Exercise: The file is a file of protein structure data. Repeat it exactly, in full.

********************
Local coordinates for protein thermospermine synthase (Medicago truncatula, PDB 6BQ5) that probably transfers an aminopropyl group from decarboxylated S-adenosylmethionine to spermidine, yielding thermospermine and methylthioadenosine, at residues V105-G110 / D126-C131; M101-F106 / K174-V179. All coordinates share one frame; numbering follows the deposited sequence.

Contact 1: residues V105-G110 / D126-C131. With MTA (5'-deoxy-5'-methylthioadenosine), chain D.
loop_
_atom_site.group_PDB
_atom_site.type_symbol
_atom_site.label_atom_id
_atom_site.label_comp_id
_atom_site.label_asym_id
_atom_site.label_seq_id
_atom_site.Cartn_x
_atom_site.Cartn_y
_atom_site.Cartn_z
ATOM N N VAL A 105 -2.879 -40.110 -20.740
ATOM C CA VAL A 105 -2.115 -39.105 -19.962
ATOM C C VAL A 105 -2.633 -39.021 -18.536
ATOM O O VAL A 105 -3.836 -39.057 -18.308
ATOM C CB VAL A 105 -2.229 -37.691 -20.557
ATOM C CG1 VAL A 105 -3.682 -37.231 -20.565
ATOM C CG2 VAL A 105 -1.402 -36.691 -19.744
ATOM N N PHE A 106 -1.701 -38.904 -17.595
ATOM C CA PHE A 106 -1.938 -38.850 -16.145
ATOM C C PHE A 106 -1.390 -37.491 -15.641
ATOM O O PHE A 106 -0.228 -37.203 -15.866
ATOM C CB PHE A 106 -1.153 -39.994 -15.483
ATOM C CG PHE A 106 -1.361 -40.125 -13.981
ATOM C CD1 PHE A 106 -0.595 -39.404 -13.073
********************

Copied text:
Local coordinates for protein thermospermine synthase (Medicago truncatula, PDB 6BQ5) that probably transfers an aminopropyl group from decarboxylated S-adenosylmethionine to spermidine, yielding thermospermine and methylthioadenosine, at residues V105-G110 / D126-C131; M101-F106 / K174-V179. All coordinates share one frame; numbering follows the deposited sequence.

Contact 1: residues V105-G110 / D126-C131. With MTA (5'-deoxy-5'-methylthioadenosine), chain D.
loop_
_atom_site.group_PDB
_atom_site.type_symbol
_atom_site.label_atom_id
_atom_site.label_comp_id
_atom_site.label_asym_id
_atom_site.label_seq_id
_atom_site.Cartn_x
_atom_site.Cartn_y
_atom_site.Cartn_z
ATOM N N VAL A 105 -2.879 -40.110 -20.740
ATOM C CA VAL A 105 -2.115 -39.105 -19.962
ATOM C C VAL A 105 -2.633 -39.021 -18.536
ATOM O O VAL A 105 -3.836 -39.057 -18.308
ATOM C CB VAL A 105 -2.229 -37.691 -20.557
ATOM C CG1 VAL A 105 -3.682 -37.231 -20.565
ATOM C CG2 VAL A 105 -1.402 -36.691 -19.744
ATOM N N PHE A 106 -1.701 -38.904 -17.595
ATOM C CA PHE A 106 -1.938 -38.850 -16.145
ATOM C C PHE A 106 -1.390 -37.491 -15.641
ATOM O O PHE A 106 -0.228 -37.203 -15.866
ATOM C CB PHE A 106 -1.153 -39.994 -15.483
ATOM C CG PHE A 106 -1.361 -40.125 -13.981
ATOM C CD1 PHE A 106 -0.595 -39.404 -13.073